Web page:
What is it like to illustrate fairy tales, children's stories and classics? We chatted with Catty Flores, illustrator of much-loved children's books and readers. Once you see her illustrations, you will always remember her powerful and mesmerising visual style. What does she think about the creative process? How does she deal with illustrating difficult subjects? Read this interview to peek into Catty's studio and get inspired by her work.
Helbling Readers Blog (HRB) You have a distinctive and powerful style. How would you describe it? How did you develop it?
This is a very difficult question. I think it should be up to others to describe your artwork. It depends on the way they see it. A very good friend of mine (an art teacher) told me once that as an artist you spend a long time looking for your style then one day you find out that you can’t avoid it! I still have to “focus” quite a lot on trying to be consistent so I guess that day hasn’t arrived yet.
HRB: Could you tell us about your creative process?
My ‘process’ is very chaotic - by now you should know that, Maria. ;)
HRB: How do you read a story when you are creating illustrations for it? How much research do you do?
Sometimes it is easy and the images come straight to your mind then on to the paper. Other times I get stuck and the best thing (for me) is to leave that until the end (yes, to waiting for the inspiration who will magically come…) I do quite a lot of research at the beginning so I get into the story. It is great with classics like Little Red Riding Hood because there is so much online and on paper! My research is mainly visual, then I stop (unless I need to find something very specific) and I start the sketches.
HRB: How much creative freedom do you have?
This depends a lot on the client and the project. For picture books I like to have a little bit of guidance but I know by experience that if there is too much interference I don’t usually do a good job.
HRB: You illustrated The Sun is Broken, which is story of acceptance and loss for children. What was the biggest challenge illustrating it?
So far that has been my favourite project to work on and the one I feel most proud of. My main worry was to keep the magic and the surrealism in Andre’s story. I also wanted to create strong characters who were at the same time interesting and loveable. I wanted to avoid too much “cuteness”. The bottom line to focus on is how to visually explain the understanding of the sad things in life with the help of the imagination.
HRB: You have also worked on two famous classics. How can you remain true to the original style of the stories and still create illustrations for the contemporary readers?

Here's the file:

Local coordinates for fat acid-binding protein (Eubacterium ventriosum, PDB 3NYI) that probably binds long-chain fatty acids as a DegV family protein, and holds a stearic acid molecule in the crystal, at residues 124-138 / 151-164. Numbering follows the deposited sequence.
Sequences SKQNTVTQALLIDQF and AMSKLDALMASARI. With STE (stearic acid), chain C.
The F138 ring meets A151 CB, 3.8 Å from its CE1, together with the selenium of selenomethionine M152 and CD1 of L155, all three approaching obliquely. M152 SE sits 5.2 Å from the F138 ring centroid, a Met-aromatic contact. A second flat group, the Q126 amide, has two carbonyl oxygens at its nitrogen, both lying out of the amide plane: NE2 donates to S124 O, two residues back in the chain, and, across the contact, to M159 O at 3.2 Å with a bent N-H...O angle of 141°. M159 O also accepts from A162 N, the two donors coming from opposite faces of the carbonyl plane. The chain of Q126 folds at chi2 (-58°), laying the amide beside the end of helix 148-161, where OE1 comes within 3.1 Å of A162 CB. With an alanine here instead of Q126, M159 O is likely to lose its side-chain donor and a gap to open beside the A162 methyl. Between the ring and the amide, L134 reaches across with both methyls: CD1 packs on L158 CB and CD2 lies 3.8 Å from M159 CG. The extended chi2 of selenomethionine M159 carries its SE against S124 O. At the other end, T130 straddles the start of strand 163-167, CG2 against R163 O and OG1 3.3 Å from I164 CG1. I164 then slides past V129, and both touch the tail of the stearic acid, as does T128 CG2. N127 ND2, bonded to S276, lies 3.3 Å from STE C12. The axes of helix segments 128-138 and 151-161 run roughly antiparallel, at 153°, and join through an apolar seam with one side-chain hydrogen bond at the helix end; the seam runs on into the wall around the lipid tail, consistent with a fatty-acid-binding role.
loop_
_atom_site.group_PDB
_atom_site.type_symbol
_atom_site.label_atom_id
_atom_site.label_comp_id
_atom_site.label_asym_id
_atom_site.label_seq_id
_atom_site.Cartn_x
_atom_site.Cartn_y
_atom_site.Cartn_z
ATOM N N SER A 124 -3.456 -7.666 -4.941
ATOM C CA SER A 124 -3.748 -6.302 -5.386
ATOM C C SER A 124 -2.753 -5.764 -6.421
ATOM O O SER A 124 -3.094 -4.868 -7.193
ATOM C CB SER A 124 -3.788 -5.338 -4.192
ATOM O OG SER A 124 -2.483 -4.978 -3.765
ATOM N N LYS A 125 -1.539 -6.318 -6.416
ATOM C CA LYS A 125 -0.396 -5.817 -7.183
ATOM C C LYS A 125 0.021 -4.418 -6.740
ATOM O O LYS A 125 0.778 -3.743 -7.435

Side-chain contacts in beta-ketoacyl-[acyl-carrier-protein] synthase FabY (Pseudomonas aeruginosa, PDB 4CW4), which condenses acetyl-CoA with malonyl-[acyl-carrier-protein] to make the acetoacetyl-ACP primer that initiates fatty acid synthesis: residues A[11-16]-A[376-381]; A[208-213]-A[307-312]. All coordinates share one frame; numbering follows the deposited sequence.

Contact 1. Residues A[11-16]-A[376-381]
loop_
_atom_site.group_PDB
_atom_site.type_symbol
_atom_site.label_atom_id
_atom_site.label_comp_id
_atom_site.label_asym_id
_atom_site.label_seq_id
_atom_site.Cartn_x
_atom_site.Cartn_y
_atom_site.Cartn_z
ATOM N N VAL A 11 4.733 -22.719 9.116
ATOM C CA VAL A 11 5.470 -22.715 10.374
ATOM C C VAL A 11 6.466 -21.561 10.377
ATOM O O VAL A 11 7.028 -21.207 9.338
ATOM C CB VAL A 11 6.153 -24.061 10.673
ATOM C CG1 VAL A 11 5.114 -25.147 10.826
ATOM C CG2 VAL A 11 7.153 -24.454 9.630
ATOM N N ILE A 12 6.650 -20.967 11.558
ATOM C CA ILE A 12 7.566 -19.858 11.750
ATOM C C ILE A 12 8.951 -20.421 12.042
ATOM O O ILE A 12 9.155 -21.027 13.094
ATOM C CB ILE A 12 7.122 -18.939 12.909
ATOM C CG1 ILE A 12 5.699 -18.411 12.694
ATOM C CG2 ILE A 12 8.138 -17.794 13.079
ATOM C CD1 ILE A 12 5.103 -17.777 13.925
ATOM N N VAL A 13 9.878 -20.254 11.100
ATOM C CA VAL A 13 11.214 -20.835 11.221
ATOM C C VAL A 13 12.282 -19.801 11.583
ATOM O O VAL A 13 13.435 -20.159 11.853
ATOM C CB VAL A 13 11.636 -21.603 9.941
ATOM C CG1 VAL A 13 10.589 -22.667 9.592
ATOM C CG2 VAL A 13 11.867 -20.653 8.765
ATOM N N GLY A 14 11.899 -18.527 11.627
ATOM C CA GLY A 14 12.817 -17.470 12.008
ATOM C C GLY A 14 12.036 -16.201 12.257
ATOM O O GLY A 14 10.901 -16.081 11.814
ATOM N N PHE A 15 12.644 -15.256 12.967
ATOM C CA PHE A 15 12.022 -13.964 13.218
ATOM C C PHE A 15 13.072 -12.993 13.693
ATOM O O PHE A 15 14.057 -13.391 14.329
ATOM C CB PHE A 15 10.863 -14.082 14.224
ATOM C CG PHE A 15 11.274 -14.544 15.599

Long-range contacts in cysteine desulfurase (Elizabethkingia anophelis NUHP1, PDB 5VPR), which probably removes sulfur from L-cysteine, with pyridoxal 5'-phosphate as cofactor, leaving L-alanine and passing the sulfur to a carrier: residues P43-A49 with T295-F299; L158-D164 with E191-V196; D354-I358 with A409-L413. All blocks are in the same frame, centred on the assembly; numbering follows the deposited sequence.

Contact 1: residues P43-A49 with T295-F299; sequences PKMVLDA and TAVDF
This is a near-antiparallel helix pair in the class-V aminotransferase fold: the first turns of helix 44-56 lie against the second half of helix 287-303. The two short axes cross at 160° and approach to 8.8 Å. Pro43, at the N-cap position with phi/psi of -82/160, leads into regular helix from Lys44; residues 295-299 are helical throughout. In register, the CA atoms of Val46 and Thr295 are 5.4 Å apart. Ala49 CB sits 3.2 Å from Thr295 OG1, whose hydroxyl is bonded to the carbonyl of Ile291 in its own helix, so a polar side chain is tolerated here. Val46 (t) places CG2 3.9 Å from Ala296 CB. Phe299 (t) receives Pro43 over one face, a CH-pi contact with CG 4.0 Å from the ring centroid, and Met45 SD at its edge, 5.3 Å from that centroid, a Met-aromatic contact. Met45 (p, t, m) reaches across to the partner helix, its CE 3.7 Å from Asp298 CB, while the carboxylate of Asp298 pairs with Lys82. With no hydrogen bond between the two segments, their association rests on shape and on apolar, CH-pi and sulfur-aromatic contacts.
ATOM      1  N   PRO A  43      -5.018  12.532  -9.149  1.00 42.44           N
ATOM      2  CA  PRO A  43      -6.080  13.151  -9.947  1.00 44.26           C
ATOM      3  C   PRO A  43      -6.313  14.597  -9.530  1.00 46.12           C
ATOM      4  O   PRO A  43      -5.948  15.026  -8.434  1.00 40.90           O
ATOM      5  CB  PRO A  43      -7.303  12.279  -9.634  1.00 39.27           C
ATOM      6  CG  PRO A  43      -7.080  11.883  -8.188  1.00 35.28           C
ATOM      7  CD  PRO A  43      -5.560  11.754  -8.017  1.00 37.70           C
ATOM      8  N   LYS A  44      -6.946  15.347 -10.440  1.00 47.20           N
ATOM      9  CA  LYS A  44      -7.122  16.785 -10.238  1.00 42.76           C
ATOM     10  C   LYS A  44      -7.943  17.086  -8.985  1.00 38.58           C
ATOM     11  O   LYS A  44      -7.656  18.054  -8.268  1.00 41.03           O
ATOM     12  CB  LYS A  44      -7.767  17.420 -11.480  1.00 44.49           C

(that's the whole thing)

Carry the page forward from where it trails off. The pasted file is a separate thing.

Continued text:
I think that a good “casting” work from the editor helps for that. I mean that some stories are easier to fit onto your style and if you like them it comes naturally. Also, if they are classics it means that the story is good and that half of the job is done!
HRB: Can you tell us about your latest work, Little Red Riding Hood?
Catty: That has been a dream come true. It is such a wonderful story with the right amount of “grittiness” and scary touches. Of course if you go for a less mild version you can find even more interesting connotations. I started to draw the character of Little Red for fun around 10 years ago and since then it has been my main portfolio artwork item. Destiny!
HRB: Where do you find inspiration? Which artists inspire you?
Everywhere but these days mainly via online research. A fantastic Asian meal cooked by my partner, Paco de Lucia as background music and a glass of Sauvignon Blanc help inspiration too…
HRB: Is there a story you would really like to illustrate?
Dozens of them! I was a more eager and faster reader when I was younger than I am now (unfortunately) and I have great visual memories of Sir Walter Scott and R. L. Stevenson and their wonderful stories. An adapted version of “The Odyssey” for kids would be wonderful, the same for “One Thousand and One Nights”, ”The Chronicles of Narnia”. The list goes on…
HRB: How do you see the future of picture books?
I feel quite positive about it. To tell and to read illustrated stories is still fun an important. It doesn’t matter if it is told on sand, paper or a computer’s screen. However, the needs of writers and illustrators should be more balanced against the needs big publishers and big distributors…but that would be in and ideal world. ;)
HRB: Thank you for the interview!
Visit Catty's website: Catty Flores Illustration
Catty Flores has illustrated five Helbling Readers so far:
- The Sun is Broken by Andrés Pi Andreu (level c Helbling Young Reader)
- Beauty and the Beast retold by Richard Northcott (level e Helbling Young Reader)
- Robin Hood by Howard Pyle (level 2 Helbling Red Reader)
- The Garden Party and Sixpence by Katherine Mansfield (level 4 Helbling Blue Reader)
- The Great Gatsby by F. Scott Fitzgerald (level 5 Helbling Blue Reader)